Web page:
While I am tending to business, there is another matter I want to address. I hadn't understood it until I went back and reread this, my almanac, hoping to discover some common thread of thinking through it all. It is well known that we least understand what is right there in front of us. How strange it is then to look over these other pages, my pages, and come to the realization that my almanac has turned out to be so much a sexual history. I would never have guessed it would turn out like this. Everything I have said, for what it's worth, is the truth. Even so, I stand before myself and confess that my life has been largely led in solitude. I've been married to a husband not even for a hundred days before retiring back into myself; so weak was my sense of being a wife that I have never been compelled to push for a divorce. (211)

Initially television heroines are all Grace has as models--specifically those with magic as their shtick: Bewitched and I Dream of Jeannie--their triteness and their power. (These popular culture icons are later supplemented by literary creations: shrewd Scheherazade and Can Xue's protean characters, whose resources are their mutability.) As to the former, their socially conditioned female roles are preserved because their "outlet" transcends the real, and thus their power is secretive, unthreatening, i.e., not integrated. The stakes for them are the disruption of suburban status quo; but for the sustainer of the thousand and one nights, higher: life and death. In Can Xue's world, identity is not stable to begin with, deconstructing narrative reality is her magic.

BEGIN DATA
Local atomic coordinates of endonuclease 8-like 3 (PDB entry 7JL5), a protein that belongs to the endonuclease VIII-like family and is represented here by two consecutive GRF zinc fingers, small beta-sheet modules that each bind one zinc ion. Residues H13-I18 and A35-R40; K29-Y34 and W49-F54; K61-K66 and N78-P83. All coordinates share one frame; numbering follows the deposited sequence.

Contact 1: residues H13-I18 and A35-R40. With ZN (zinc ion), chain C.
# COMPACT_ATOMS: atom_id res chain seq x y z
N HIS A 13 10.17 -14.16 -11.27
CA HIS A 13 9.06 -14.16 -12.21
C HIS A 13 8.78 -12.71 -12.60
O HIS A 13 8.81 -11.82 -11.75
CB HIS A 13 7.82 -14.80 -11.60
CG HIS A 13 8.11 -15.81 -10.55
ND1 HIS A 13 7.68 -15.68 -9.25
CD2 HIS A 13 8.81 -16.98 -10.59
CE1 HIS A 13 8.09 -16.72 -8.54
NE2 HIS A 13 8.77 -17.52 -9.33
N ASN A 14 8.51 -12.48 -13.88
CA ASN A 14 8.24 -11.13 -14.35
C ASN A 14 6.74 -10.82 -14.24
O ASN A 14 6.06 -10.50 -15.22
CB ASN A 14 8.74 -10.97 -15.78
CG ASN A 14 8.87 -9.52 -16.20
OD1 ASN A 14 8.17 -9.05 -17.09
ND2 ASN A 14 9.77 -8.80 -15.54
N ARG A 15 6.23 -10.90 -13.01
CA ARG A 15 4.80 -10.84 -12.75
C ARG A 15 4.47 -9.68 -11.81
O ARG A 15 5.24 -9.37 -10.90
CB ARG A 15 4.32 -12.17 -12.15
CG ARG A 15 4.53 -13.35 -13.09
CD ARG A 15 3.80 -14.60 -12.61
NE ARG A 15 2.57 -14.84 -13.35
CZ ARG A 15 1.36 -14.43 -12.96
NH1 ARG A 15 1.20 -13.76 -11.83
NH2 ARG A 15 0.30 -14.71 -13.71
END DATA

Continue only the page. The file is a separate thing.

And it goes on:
Grace's magic is at root megrim-magic; while Samantha wiggles her nose or Jeannie authoritatively folds her arms and nods her head, Grace's head merely throbs, blossoms by implosion if you will, and her conjuring is less active or direct, i.e., it would appear her flare men summon her rather than she them. But her thirty-three years (Christ-analogy: the female martyr to secular passion) of life are a struggle above all to integrate her power/debility: the singular calling thrust upon her by an accident of brain chemistry that renders her special, which is to say pampered, reviled, exposed, marked, chosen.